W3C home > Mailing lists > Public > public-tracking@w3.org > November 2011

Re: Issue-4

From: David Singer <singer@apple.com>
Date: Thu, 10 Nov 2011 12:48:48 +0900
To: Tracking Protection Working Group WG <public-tracking@w3.org>
Message-id: <17871A1E-27A3-40DA-8679-E0ABD200ED1D@apple.com>

On Nov 10, 2011, at 1:32 , Ronan Heffernan wrote:

> > Can anyone come up with a use case here?
> 
> Having a "DNT not set" header would allow a webserver to detect that a DNT header had been stripped-off by an intermediary (router, proxy, etc.), if it maintains a list of user-agent-strings that are known to always send DNT headers (even if the value is 'not set').  This would allow the webserver to treat a request with a stripped-off header differently (perhaps applying DNT? perhaps warning the user?) from a request that came from a browser that was known to not support the DNT feature.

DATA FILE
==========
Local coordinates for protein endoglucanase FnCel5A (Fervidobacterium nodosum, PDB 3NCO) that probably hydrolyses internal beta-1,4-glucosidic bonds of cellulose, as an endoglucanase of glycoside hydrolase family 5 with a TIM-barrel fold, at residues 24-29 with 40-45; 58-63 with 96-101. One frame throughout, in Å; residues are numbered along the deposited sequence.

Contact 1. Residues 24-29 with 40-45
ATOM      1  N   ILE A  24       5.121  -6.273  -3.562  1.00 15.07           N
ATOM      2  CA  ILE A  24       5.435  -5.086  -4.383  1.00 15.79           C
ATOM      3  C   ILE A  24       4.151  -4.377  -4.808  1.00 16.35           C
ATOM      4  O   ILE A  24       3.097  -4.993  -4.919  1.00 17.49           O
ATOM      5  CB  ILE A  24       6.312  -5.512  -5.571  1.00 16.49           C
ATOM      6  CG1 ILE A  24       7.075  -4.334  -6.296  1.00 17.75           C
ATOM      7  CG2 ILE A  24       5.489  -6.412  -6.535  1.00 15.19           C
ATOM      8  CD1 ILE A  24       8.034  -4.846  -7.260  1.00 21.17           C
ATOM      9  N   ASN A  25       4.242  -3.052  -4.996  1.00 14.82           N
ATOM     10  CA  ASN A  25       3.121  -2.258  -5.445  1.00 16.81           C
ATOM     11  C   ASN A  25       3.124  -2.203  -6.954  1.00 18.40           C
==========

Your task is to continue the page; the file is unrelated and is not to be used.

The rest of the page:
> 
> Similarly, if a response (either from a header or well-known URI) echoes-back the received DNT setting, then having "missing" distinct from "received as 'not set'" would allow the browser to detect that an intermediary (proxy, router, etc.) had stripped-off the user's DNT header, even in the case where it was not set.  
> 
> --Ronan Heffernan
>  


I was just reacting to the phrased question and proposing tidy specs (where the default can also be explicitly stated), but Ronan's cases allow UAs to detect DNT-aware sites, and give much greater information.  It permits "I see your decline-to-state, and my reaction is to track you" which I am sure will surprise lots of people :-).

David Singer
Multimedia and Software Standards, Apple Inc.
Received on Thursday, 10 November 2011 03:49:19 UTC

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